developed and are testing a few preliminary vaccines. One sub-unit vaccine,
made from virus coat material (a glycoprotein) genetically cloned in an
insect virus (the baculovirus, which attacks moths and butterflies but no
humans) has been shown to stimulate an immune response in experimental
animals. Another preliminary vaccine, produced by cloning modified Vaccinia
viruses, containing a portion of HIV envelope, is about to enter clinical
trials in New York. (It would be applies, like the old smallpox vaccine, into
a small scratch.) But to date no vaccine tried in animals or humans has been
shown to prevent AIDS.

Testing no solution:
Large scale, screening of the public for HIV antibodies offers little pro-
tection because today’s apparent negatives can become infected tomorrow or
test seropositive when antibodies develop in those already harboring HIV.

Reliance on tests could lull people into false complacency. A “false nega-
tive” result may fool someone into risky sexual behaviour. Curiously, despite
a widespread demand for tests, especially among high-risk groups, a study in
Pittsburgh showed that 46 percent of a group of homosexual/bisexual men
tested did not return for or want their antibody test results. Many health
experts therefore believe that mandatory testing would be useless as HIV
antibody tests only indicate exposure, not necessarily infectivity. As one
University of Toronto virologist puts it: “Widescale compulsory screening for
HIV antibodies is not necessarily useful and will do nothing to promote
prevention or cure. What’s needed perhaps is more accurate knowledge about
the disease and more responsible behaviour rather than testing.”
Those who should consider testing might include people known to be at high
risk and any who think they may have been HIV-infected or who wish to be
tested and have discussed it with their physician. What’s needed, as with any
infectious disease, is not more testing buy more precautions against

Message clear but still largely unheeded:
Despite a veritable lack of AIDS information, experts claim that too few
people are changing their lifestyles or behaviour sufficiently to protect
themselves from AIDS. A recent Canadian poll revealed widespread ignorance of
the fact that AIDS is primarily a sexually acquired infection, not caught by
casual touch. The survey showed that although sexual intercourse among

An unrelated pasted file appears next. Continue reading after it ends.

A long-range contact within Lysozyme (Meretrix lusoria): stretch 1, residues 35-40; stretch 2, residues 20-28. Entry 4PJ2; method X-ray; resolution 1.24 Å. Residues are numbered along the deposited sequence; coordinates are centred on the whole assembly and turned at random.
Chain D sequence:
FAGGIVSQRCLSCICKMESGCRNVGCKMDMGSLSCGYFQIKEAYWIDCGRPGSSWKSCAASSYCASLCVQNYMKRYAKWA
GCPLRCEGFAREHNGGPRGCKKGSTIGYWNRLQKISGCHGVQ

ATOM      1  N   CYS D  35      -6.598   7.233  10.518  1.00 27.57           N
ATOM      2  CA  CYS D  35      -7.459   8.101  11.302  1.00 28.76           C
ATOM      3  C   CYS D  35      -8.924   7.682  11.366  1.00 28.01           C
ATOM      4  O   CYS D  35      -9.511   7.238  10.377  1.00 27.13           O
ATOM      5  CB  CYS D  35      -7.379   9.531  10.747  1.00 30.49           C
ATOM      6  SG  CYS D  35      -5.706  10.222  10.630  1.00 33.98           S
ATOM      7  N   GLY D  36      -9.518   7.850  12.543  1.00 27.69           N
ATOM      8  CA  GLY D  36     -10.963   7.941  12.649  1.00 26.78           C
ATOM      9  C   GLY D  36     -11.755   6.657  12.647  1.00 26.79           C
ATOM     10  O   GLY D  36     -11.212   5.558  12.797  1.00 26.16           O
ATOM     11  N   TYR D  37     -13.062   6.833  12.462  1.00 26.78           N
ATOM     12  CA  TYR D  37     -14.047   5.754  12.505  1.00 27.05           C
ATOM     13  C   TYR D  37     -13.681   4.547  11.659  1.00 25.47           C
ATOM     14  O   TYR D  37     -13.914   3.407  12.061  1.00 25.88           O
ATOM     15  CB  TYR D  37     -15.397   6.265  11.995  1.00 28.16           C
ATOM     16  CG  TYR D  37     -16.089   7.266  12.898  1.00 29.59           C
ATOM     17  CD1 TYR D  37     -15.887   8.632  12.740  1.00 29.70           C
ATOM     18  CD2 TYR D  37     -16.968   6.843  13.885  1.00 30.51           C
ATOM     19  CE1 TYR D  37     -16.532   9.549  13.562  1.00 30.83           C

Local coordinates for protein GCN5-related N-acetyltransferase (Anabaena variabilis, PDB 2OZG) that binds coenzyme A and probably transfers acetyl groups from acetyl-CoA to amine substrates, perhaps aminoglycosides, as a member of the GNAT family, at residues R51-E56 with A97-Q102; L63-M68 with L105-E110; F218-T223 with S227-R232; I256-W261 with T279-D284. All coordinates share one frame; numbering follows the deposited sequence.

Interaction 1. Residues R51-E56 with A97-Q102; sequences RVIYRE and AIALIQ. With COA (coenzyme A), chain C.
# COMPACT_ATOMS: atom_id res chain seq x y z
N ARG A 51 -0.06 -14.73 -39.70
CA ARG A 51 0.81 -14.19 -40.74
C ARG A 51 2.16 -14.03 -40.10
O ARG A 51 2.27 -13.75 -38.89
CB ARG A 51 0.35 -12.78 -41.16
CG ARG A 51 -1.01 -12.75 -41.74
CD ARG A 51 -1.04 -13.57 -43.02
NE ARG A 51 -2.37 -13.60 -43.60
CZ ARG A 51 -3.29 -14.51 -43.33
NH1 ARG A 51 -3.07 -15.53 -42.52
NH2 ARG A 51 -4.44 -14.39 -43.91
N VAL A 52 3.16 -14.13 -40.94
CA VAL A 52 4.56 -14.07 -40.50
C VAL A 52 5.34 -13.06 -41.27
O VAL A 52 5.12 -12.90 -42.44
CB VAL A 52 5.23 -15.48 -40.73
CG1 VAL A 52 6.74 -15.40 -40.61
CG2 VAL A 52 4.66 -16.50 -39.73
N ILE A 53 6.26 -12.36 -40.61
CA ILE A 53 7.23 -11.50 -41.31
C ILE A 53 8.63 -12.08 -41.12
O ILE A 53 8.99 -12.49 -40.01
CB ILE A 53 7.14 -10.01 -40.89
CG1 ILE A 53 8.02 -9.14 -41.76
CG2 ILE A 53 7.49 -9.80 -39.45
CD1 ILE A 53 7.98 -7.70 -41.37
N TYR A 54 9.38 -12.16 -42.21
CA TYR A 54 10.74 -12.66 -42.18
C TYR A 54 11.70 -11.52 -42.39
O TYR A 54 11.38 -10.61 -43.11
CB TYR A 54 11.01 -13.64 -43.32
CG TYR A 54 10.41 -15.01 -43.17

adolescents has risen steeply in the past 10 years, less than 25 percent of
those aged 18 to 34 have altered their sexual behaviour to protect them-
selves against AIDS, i.e. by consistent use of condoms and spermicide.

guarantee) THAT YOUR SEX PARTNER IS HIV-FREE, USE A CONDOM (latex, not made
of animal material) plus a reliable spermicide (e.g. one containing nonoxyl-
9). Studies with infected haemophiliacs show that condom use by a regular sex
partner reduces infection risks, compared to unprotected sex. And regular
condom use may bring the added reward of preventing other sexually trans-
mitted diseases such as gonorrhea and chlamydia or unwanted pregnancy.

Many educators say that, by whatever means, AIDS information must get out
to young people at an early enough age for them to absorb it before becoming
sexually active. Only by acting upon accurate AIDS information can people
protect themselves, their sex partners, families and ultimately society from
this disease.

Protection the only answer:
The best way to avoid AIDS is to regard it as a highly lethal disease and
practice commonsense prevention. Avoiding infection is IN ONE’S OWN HANDS.

People can protect themselves. To sotp it’s spread, people are encouraged to
obtain and apply accurate AIDS information to their living styles and sexual
habits in order to reduce the risk of getting or transmitting the virus.

Sadly, health promoters claim that “reaching the many who don’t want to know”
is no easy task. Health promoters suggest that educators must learn how and
when to communicate AIDS information – in the right way at “teachable”
moments. Many Public Health Departments are now taking the lead in
disseminating education about AIDS with largescale public awareness programs.

What of the future?:
Many virologists believe that since antibiotics became available in the
late 1940’s we have become too complacent about viral infections, no longer
take communicable disease seriously, and have modern medical schools which
devote few teaching hours to anti-infective strategies. In fact, we still
know little about retroviruses such as HIV. Perhaps special virology research
centres, like the Virus Research Institute proposed for the University of
Toronto, will help to halt the tragic toll of AIDS and other as yet unknown
viruses waiting in the wings.

For more information on AIDS or aid for AIDS call: local AIDS committees,
Public Health Departments, or AIDS Hotlines (in Toronto 392-AIDS.)
In everyday conversations, AIDS is usually a source for humour. For anybody
who is suffering from the disease there is very little humour. The best
prevention is not the thought that “IT COULD NEVER HAPPEN TO ME”, if that was
so all the insurance companies would be out of business.

The most reliable person to be put in-charge of preventing you for getting